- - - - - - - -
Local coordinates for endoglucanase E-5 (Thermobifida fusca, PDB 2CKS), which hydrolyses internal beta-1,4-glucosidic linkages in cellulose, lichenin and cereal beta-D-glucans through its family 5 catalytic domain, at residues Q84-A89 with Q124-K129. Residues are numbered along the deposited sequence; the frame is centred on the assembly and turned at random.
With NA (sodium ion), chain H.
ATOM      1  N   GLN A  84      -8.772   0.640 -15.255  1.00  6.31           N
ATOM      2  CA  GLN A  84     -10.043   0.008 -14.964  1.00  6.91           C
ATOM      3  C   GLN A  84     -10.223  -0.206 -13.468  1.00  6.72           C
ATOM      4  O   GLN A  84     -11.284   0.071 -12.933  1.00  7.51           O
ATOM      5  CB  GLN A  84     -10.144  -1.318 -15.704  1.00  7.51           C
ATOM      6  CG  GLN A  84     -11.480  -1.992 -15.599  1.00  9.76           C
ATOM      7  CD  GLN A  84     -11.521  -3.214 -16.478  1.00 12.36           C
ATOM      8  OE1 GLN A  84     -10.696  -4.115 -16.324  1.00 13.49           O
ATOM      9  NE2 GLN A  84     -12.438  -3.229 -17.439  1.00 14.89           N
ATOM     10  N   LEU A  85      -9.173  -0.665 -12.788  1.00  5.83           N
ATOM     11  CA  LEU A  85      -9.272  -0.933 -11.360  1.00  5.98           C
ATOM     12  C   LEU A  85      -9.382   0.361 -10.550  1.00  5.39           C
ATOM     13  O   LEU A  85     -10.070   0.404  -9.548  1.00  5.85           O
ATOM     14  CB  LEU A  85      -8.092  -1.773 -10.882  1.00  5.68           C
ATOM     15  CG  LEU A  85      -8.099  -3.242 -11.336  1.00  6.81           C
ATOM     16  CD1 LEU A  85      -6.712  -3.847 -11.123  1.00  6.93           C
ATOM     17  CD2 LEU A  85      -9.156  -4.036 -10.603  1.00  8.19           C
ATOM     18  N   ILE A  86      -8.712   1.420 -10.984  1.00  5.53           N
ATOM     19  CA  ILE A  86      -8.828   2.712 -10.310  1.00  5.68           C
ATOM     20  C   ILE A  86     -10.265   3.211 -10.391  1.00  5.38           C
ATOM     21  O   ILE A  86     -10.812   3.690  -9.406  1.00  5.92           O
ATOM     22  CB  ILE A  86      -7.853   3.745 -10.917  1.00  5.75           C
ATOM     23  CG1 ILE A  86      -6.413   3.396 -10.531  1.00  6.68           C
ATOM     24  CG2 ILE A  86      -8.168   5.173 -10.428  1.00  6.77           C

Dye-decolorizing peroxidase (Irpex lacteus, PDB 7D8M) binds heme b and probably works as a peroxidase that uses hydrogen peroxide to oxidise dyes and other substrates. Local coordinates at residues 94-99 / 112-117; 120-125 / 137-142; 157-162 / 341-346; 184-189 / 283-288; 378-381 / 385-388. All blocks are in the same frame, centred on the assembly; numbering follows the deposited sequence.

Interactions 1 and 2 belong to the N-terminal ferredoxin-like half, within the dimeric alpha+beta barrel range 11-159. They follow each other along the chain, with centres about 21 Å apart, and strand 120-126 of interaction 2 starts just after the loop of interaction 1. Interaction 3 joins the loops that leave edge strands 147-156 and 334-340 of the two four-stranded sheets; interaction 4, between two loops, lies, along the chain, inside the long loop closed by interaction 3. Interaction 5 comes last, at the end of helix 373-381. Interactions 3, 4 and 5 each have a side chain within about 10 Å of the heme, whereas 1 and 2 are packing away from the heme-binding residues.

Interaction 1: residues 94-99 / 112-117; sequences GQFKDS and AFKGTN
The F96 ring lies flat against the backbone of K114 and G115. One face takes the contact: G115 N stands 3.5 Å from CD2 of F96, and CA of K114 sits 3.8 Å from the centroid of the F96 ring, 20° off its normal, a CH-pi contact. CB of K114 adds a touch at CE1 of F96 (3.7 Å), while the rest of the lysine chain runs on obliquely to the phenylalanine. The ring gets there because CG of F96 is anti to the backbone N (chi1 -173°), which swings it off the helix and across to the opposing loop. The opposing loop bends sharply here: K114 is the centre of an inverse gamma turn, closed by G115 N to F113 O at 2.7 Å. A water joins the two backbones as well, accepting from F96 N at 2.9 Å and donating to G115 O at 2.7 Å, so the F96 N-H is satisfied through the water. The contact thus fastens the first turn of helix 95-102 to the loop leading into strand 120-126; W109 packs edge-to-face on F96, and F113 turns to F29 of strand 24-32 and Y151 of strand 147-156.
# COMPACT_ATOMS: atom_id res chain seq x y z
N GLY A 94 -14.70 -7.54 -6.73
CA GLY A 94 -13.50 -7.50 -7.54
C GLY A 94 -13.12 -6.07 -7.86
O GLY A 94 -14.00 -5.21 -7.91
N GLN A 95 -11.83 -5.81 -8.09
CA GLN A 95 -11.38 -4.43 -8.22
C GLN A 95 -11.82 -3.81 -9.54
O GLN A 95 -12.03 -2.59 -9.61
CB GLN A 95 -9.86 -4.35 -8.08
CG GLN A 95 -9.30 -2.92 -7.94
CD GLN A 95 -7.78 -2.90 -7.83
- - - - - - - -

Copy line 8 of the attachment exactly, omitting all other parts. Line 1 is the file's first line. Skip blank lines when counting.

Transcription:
ATOM      6  CG  GLN A  84     -11.480  -1.992 -15.599  1.00  9.76           C